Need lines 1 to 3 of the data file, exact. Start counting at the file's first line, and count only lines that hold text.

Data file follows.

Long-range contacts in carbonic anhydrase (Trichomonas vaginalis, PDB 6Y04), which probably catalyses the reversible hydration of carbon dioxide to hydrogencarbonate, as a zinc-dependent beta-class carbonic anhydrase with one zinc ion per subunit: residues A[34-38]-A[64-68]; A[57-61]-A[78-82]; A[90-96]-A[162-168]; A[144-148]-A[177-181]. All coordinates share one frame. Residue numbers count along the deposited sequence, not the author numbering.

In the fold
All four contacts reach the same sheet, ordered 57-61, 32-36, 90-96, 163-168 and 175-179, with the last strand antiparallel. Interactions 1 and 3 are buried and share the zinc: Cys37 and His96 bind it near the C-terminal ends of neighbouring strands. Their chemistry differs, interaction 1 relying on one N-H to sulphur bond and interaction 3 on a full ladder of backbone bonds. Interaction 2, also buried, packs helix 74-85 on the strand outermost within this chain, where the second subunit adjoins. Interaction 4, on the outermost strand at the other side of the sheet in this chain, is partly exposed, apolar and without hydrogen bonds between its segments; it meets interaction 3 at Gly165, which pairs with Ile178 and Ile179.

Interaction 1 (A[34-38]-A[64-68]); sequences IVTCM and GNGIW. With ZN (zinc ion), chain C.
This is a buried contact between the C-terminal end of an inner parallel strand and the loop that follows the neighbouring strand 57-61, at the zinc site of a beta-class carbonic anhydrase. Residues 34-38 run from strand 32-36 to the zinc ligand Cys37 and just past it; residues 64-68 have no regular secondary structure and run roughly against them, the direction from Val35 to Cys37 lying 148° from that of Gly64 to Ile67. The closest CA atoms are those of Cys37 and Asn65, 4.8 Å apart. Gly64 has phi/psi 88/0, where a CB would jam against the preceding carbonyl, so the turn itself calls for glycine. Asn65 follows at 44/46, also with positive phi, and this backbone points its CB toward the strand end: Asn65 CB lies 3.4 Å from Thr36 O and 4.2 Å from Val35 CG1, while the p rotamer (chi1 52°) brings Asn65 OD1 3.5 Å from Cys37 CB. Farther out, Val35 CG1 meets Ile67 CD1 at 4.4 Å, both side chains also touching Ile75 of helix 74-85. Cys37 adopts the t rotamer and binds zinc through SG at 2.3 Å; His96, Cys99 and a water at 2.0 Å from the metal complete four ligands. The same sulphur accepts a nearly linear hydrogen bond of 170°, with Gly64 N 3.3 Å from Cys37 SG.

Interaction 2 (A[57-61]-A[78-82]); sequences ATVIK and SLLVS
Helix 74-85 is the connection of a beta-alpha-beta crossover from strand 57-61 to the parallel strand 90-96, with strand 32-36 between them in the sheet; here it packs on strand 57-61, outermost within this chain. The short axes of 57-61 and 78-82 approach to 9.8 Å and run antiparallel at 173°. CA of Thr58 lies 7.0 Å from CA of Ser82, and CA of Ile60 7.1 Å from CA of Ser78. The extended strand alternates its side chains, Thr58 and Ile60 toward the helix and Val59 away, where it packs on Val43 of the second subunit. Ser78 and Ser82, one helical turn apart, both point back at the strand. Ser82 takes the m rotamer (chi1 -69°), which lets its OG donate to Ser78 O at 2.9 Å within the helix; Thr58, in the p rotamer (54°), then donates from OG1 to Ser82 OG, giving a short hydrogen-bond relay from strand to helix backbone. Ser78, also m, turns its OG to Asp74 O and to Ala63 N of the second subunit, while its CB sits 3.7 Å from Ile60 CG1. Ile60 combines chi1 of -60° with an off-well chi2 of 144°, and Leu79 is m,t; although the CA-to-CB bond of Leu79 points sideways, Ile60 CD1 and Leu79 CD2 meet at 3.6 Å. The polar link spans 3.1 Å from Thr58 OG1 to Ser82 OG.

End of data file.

Long-range contacts in carbonic anhydrase (Trichomonas vaginalis, PDB 6Y04), which probably catalyses the reversible hydration of carbon dioxide to hydrogencarbonate, as a zinc-dependent beta-class carbonic anhydrase with one zinc ion per subunit: residues A[34-38]-A[64-68]; A[57-61]-A[78-82]; A[90-96]-A[162-168]; A[144-148]-A[177-181]. All coordinates share one frame. Residue numbers count along the deposited sequence, not the author numbering.

In the fold
All four contacts reach the same sheet, ordered 57-61, 32-36, 90-96, 163-168 and 175-179, with the last strand antiparallel. Interactions 1 and 3 are buried and share the zinc: Cys37 and His96 bind it near the C-terminal ends of neighbouring strands. Their chemistry differs, interaction 1 relying on one N-H to sulphur bond and interaction 3 on a full ladder of backbone bonds. Interaction 2, also buried, packs helix 74-85 on the strand outermost within this chain, where the second subunit adjoins. Interaction 4, on the outermost strand at the other side of the sheet in this chain, is partly exposed, apolar and without hydrogen bonds between its segments; it meets interaction 3 at Gly165, which pairs with Ile178 and Ile179.